Monday, March 02, 2020

New data shows sub-broadband average internet speeds in two-thirds of counties; map shows county-level data

Every U.S. county's average internet speed. National Association of Counties map; click the image to enlarge it.
Newly released data shows that far fewer rural Americans have access to broadband internet than the Federal Communications Commission's map indicates.

The FCC gets its data from internet service providers who have an incentive to overstate their rural coverage in order to access federal funds. The map also considers a census block as "covered" if one household has broadband access. Using that data and methodology, the FCC estimates that 21 million Americans, or 6.5 percent of the population, lack broadband access, Andrea Noble reports for Route Fifty.

"New data, crowdsourced from an app that tests internet connectivity speeds, found that 65% of counties across the United States are averaging connection speeds slower than the FCC’s definition of broadband," Noble reports. "The findings were released Monday in a report by the National Association of Counties, which launched the mobile app last year to help fill in the gaps in the FCC’s connectivity data."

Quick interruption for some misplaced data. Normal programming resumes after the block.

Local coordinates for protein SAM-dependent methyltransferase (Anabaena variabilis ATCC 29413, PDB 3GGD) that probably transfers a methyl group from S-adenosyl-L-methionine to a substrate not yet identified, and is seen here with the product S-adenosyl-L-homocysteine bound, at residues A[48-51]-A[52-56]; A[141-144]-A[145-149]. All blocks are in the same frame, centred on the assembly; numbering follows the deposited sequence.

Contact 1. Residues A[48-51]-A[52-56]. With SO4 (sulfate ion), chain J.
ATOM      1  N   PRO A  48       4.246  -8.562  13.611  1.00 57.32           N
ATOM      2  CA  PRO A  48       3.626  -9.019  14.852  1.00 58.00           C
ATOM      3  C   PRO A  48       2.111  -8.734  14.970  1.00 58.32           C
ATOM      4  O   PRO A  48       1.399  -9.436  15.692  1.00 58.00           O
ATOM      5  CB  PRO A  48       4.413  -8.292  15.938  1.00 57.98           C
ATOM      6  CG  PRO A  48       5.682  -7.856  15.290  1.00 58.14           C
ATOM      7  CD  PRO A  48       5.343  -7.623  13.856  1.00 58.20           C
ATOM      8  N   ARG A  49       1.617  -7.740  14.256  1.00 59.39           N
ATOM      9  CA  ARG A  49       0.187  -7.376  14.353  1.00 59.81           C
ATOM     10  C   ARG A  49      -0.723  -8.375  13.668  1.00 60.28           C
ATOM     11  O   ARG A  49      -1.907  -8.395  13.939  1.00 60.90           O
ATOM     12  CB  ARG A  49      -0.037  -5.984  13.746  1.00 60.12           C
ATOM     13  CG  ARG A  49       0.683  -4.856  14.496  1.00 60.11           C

The app created a map of internet speed data. Using data from over 99,000 speed tests in 2,391 counties across the U.S., NACO found that many areas, especially rural ones, were averaging speeds slower than 25 megabits per second, which is the FCC's threshold for broadband. "According to the report, 77% of small counties, 51% of medium-sized counties and 19% of large counties were averaging connections at speeds slower than 25 mbps," Noble reports.

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